Players in masks sprint down the field in chase of a loose ball, while coaches instruct and shout after them, each wearing a mask as well.
Wearing a mask is just one of the many guidelines BFA athletes and coaches must follow this fall sports season. To stay in line with Vermont Principals’ Association guidelines and CDC recommendations, coaches have had to adjust practices, drills, and games, with each update to the rules. However, have the coaches’ style and intensity changed along with the rules, or are they still the same?
According to Varsity Bobwhite Soccer Coach, Luke Laroche, he has not changed much. His coaching style has remained the same because, for the most part, the season has as well. He stated, “You really only changed something if you needed to, and I don’t think anything needs to be changed if we’re just adding a mask.”
While the rigor of Coach Laroche’s practices and his drive to win games has not changed, his mindset has. Without the opportunity for preparation from summer club teams, this fall season has had less buildup. For this reason, he has geared this season to focus on learning and improvement.
“I’m not taking things as intensely as I normally do because we want to make sure they’re having fun because there was no fun for four months, five months, so we want to make sure that we’re having fun and that we’re back into the rhythm of things. Sure, do I want to win every game? Yeah, of course,” Laroche said.
Varsity Comet Soccer Coach, Ben Marlow, echoes Coach Laroche’s point of teams enjoying finally getting the opportunity to play together after several months of social distancing. When speaking on locker rooms being unavailable, he said, “I feel… if nothing else… it’s really made it more apparent just how important it is to be around each other and to really not take for granted… these times and these moments.”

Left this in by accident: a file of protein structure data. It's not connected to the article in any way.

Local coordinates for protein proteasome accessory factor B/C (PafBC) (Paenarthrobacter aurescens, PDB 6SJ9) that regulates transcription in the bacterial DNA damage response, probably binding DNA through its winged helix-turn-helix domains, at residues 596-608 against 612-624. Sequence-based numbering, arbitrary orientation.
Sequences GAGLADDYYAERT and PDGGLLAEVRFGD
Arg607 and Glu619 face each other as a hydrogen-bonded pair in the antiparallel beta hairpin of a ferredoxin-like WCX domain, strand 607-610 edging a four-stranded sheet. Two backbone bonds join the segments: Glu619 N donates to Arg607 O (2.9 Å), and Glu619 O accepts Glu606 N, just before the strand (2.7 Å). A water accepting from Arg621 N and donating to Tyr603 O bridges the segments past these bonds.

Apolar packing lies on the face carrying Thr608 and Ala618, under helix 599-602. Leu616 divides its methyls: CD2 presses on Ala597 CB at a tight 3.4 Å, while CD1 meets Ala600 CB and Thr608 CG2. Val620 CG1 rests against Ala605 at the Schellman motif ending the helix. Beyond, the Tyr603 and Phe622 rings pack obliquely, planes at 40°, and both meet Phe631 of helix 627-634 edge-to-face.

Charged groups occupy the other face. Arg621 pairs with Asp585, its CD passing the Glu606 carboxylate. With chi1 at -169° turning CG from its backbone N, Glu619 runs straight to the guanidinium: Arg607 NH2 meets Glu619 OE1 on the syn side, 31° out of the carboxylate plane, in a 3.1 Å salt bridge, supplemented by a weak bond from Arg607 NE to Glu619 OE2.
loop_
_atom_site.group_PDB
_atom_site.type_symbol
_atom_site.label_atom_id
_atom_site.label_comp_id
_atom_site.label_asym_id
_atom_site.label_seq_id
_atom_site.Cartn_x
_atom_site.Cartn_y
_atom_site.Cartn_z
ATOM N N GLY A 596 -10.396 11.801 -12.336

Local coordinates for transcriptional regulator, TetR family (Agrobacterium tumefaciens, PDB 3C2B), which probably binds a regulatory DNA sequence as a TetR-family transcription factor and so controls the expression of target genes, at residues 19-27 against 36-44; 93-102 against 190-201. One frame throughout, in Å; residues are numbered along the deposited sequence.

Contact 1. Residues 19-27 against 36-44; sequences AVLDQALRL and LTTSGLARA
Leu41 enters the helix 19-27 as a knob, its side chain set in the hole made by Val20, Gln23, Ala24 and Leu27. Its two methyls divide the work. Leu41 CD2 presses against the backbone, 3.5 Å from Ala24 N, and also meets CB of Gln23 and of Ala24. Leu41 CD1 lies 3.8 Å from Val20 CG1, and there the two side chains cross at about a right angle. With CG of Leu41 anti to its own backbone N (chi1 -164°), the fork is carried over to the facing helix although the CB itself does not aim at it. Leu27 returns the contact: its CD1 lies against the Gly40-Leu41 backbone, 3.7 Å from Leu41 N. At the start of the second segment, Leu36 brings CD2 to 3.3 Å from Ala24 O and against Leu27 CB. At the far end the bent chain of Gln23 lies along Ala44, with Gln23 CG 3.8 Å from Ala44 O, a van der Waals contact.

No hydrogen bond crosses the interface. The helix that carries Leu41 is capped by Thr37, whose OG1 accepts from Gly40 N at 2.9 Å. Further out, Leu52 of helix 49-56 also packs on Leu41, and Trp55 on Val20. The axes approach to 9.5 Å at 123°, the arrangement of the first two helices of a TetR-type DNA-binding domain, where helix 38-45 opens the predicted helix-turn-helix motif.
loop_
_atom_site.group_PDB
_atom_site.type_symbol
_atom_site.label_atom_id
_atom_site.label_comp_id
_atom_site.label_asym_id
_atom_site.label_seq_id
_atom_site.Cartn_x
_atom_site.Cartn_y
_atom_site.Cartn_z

Both coaches talked about how being around each other has brought teams closer than ever before. Whether it be the correct combination of players, the fact that they’ve been separated and unable to play for months, or both, the connection shows through in practices and games.
“It’s really been awesome to see everyone kind of look out for each other… and once they’re there for each other, I learned that we have… a really high level of work and that the girls work at a really high rate… I think everyone is always out there… working really hard and competing really high,” said Marlow.
With a season filled with constant uncertainties, it is crucial for coaches and players alike to have a flexible mindset. “There’s been a lot of rules and changes, and everyone’s just kind of adapted to it. And really adapted at a high level,” said Marlow.
Mindset is a common theme among both coaches and their teams and has carried through most aspects of the fall season. Overall, it is the biggest part of the athletic experience that the coronavirus pandemic has impacted. BFA coaches are holding athletes to the same standards as previous years, but they are coming with a slightly-altered mentality.
As Coach Laroche said, “Being apart kind of changes people’s mindset about things. Okay, we’re together. Now, let’s all get along. Let’s all work together because we haven’t had that opportunity for four months; work with each other and talk with each other and play together.”